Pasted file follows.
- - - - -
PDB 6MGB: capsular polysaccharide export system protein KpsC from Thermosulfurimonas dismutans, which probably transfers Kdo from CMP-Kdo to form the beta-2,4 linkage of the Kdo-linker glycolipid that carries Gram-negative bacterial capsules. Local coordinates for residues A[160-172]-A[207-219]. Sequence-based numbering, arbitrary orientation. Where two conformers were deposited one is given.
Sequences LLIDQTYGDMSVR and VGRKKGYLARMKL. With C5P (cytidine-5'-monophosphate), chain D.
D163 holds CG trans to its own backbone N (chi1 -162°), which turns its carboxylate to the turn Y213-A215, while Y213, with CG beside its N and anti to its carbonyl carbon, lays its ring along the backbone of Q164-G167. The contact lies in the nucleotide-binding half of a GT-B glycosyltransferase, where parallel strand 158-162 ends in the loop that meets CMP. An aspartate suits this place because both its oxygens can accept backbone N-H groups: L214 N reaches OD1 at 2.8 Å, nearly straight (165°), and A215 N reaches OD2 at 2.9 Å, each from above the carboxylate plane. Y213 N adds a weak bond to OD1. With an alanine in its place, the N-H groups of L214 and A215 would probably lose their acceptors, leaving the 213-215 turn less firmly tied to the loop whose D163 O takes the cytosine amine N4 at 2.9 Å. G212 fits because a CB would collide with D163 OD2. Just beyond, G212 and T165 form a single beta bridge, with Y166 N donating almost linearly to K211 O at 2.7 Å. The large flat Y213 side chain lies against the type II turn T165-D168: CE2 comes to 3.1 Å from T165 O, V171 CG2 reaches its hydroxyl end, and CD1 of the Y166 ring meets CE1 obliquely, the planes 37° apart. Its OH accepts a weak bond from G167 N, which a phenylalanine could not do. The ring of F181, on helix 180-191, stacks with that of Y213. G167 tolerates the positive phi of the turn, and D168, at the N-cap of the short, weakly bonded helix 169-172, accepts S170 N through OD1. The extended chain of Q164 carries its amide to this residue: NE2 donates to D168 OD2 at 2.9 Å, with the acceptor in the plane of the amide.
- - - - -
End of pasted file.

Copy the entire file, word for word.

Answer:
PDB 6MGB: capsular polysaccharide export system protein KpsC from Thermosulfurimonas dismutans, which probably transfers Kdo from CMP-Kdo to form the beta-2,4 linkage of the Kdo-linker glycolipid that carries Gram-negative bacterial capsules. Local coordinates for residues A[160-172]-A[207-219]. Sequence-based numbering, arbitrary orientation. Where two conformers were deposited one is given.
Sequences LLIDQTYGDMSVR and VGRKKGYLARMKL. With C5P (cytidine-5'-monophosphate), chain D.
D163 holds CG trans to its own backbone N (chi1 -162°), which turns its carboxylate to the turn Y213-A215, while Y213, with CG beside its N and anti to its carbonyl carbon, lays its ring along the backbone of Q164-G167. The contact lies in the nucleotide-binding half of a GT-B glycosyltransferase, where parallel strand 158-162 ends in the loop that meets CMP. An aspartate suits this place because both its oxygens can accept backbone N-H groups: L214 N reaches OD1 at 2.8 Å, nearly straight (165°), and A215 N reaches OD2 at 2.9 Å, each from above the carboxylate plane. Y213 N adds a weak bond to OD1. With an alanine in its place, the N-H groups of L214 and A215 would probably lose their acceptors, leaving the 213-215 turn less firmly tied to the loop whose D163 O takes the cytosine amine N4 at 2.9 Å. G212 fits because a CB would collide with D163 OD2. Just beyond, G212 and T165 form a single beta bridge, with Y166 N donating almost linearly to K211 O at 2.7 Å. The large flat Y213 side chain lies against the type II turn T165-D168: CE2 comes to 3.1 Å from T165 O, V171 CG2 reaches its hydroxyl end, and CD1 of the Y166 ring meets CE1 obliquely, the planes 37° apart. Its OH accepts a weak bond from G167 N, which a phenylalanine could not do. The ring of F181, on helix 180-191, stacks with that of Y213. G167 tolerates the positive phi of the turn, and D168, at the N-cap of the short, weakly bonded helix 169-172, accepts S170 N through OD1. The extended chain of Q164 carries its amide to this residue: NE2 donates to D168 OD2 at 2.9 Å, with the acceptor in the plane of the amide.